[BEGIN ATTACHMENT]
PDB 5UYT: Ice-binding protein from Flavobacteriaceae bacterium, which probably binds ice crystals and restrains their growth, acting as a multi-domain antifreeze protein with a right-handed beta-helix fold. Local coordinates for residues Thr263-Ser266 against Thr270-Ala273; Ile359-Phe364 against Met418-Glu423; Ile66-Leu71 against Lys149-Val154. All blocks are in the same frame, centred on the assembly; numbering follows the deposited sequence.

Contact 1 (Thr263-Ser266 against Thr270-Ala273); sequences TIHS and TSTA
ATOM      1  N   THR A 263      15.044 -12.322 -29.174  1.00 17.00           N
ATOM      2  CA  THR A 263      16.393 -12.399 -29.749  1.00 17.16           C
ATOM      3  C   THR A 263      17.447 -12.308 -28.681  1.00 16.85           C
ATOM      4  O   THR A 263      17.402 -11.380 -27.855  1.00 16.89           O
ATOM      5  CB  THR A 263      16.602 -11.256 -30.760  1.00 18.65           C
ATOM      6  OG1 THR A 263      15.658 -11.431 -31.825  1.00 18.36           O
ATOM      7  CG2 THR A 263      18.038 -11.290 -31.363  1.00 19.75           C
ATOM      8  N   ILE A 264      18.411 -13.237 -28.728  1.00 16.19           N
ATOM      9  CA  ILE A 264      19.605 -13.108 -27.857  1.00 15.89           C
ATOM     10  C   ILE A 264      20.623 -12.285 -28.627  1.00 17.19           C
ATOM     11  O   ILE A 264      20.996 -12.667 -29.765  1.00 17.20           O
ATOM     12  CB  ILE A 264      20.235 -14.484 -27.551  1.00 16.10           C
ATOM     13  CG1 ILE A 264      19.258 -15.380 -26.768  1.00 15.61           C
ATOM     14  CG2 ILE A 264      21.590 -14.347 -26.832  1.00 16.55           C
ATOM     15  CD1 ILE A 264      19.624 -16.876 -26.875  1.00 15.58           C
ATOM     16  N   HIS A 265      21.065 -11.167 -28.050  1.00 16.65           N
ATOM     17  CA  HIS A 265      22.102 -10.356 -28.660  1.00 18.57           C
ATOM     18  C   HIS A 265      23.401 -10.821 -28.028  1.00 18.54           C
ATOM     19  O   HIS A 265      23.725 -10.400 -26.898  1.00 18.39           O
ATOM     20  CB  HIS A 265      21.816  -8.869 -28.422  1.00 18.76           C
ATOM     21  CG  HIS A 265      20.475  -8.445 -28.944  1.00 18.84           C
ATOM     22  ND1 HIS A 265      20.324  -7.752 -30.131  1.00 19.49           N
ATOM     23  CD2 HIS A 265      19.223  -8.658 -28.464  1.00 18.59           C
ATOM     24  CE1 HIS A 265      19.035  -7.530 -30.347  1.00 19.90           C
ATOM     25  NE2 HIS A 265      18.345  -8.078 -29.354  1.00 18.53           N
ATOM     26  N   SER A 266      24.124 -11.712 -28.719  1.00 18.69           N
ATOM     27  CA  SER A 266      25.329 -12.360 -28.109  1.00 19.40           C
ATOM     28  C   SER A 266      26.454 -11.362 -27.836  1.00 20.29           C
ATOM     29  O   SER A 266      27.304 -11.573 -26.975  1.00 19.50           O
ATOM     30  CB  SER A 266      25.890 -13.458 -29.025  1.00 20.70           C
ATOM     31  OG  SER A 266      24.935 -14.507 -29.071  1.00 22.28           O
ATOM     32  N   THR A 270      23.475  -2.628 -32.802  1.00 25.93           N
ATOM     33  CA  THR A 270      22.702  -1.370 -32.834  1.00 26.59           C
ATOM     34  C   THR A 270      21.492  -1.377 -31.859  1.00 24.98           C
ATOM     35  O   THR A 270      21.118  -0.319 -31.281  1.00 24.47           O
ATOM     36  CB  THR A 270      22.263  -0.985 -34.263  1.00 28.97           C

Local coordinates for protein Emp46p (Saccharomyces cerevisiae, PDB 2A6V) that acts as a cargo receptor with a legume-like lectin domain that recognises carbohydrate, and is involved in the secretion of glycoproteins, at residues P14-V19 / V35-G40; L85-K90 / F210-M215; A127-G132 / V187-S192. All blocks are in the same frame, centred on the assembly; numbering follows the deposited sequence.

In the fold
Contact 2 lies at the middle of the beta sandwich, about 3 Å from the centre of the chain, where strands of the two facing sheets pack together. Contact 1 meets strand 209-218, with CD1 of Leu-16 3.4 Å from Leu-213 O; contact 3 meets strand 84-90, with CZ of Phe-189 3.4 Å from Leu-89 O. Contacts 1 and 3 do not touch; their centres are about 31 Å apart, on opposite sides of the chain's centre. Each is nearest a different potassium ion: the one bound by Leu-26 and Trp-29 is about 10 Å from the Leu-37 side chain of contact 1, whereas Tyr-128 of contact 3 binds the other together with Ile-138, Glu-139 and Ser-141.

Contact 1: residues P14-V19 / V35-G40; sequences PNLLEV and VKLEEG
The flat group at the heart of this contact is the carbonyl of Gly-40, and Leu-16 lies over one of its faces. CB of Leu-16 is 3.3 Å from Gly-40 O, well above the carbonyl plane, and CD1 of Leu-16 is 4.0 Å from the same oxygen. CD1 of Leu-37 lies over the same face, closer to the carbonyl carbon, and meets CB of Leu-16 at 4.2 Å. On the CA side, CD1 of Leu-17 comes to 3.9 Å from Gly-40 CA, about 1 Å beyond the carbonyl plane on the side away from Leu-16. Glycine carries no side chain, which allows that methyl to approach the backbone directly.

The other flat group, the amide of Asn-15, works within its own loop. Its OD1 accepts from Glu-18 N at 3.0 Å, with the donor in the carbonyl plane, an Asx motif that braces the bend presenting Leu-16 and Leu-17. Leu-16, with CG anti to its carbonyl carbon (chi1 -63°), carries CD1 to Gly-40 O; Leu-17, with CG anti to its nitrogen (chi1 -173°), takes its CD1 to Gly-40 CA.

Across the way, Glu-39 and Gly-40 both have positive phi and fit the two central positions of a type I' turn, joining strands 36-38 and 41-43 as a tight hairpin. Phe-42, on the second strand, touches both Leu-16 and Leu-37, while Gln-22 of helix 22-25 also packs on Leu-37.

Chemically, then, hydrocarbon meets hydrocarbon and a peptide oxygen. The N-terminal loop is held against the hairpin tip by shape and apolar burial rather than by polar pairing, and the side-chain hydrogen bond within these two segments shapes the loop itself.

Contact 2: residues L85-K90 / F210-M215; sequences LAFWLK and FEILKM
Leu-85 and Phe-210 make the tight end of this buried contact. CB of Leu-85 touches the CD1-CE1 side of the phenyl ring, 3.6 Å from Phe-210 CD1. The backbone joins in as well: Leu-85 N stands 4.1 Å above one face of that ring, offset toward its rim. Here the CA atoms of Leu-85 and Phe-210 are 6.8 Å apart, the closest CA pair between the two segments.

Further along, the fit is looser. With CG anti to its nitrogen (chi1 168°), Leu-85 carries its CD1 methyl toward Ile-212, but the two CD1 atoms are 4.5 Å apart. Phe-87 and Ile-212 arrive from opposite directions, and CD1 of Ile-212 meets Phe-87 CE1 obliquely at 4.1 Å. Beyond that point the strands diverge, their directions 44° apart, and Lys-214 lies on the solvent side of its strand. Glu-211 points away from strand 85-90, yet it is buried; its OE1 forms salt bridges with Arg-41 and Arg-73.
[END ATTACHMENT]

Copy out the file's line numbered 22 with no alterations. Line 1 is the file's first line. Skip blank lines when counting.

ATOM     20  CB  HIS A 265      21.816  -8.869 -28.422  1.00 18.76           C